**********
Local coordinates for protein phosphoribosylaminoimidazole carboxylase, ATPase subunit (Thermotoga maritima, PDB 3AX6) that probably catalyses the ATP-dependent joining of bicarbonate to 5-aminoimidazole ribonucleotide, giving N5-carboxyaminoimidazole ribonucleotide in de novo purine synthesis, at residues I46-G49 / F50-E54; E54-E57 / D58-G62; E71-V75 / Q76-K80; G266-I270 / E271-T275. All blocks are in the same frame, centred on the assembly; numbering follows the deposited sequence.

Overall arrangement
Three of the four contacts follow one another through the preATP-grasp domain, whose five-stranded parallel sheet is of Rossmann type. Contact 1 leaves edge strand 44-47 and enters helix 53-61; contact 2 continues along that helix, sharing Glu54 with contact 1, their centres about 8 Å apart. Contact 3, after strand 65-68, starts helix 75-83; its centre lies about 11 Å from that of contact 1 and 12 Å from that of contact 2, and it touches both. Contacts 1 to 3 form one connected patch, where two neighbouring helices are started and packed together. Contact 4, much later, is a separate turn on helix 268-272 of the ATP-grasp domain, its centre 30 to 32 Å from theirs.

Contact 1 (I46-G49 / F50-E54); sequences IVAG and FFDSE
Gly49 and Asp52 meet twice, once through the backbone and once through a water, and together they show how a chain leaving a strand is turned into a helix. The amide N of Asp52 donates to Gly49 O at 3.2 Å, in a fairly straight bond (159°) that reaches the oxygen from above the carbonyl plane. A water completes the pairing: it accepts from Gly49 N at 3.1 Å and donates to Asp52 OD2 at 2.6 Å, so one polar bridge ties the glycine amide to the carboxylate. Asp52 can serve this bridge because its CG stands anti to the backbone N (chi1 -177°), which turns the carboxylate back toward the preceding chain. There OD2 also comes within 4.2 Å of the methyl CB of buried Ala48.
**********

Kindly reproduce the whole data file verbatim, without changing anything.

Local coordinates for protein phosphoribosylaminoimidazole carboxylase, ATPase subunit (Thermotoga maritima, PDB 3AX6) that probably catalyses the ATP-dependent joining of bicarbonate to 5-aminoimidazole ribonucleotide, giving N5-carboxyaminoimidazole ribonucleotide in de novo purine synthesis, at residues I46-G49 / F50-E54; E54-E57 / D58-G62; E71-V75 / Q76-K80; G266-I270 / E271-T275. All blocks are in the same frame, centred on the assembly; numbering follows the deposited sequence.

Overall arrangement
Three of the four contacts follow one another through the preATP-grasp domain, whose five-stranded parallel sheet is of Rossmann type. Contact 1 leaves edge strand 44-47 and enters helix 53-61; contact 2 continues along that helix, sharing Glu54 with contact 1, their centres about 8 Å apart. Contact 3, after strand 65-68, starts helix 75-83; its centre lies about 11 Å from that of contact 1 and 12 Å from that of contact 2, and it touches both. Contacts 1 to 3 form one connected patch, where two neighbouring helices are started and packed together. Contact 4, much later, is a separate turn on helix 268-272 of the ATP-grasp domain, its centre 30 to 32 Å from theirs.

Contact 1 (I46-G49 / F50-E54); sequences IVAG and FFDSE
Gly49 and Asp52 meet twice, once through the backbone and once through a water, and together they show how a chain leaving a strand is turned into a helix. The amide N of Asp52 donates to Gly49 O at 3.2 Å, in a fairly straight bond (159°) that reaches the oxygen from above the carbonyl plane. A water completes the pairing: it accepts from Gly49 N at 3.1 Å and donates to Asp52 OD2 at 2.6 Å, so one polar bridge ties the glycine amide to the carboxylate. Asp52 can serve this bridge because its CG stands anti to the backbone N (chi1 -177°), which turns the carboxylate back toward the preceding chain. There OD2 also comes within 4.2 Å of the methyl CB of buried Ala48.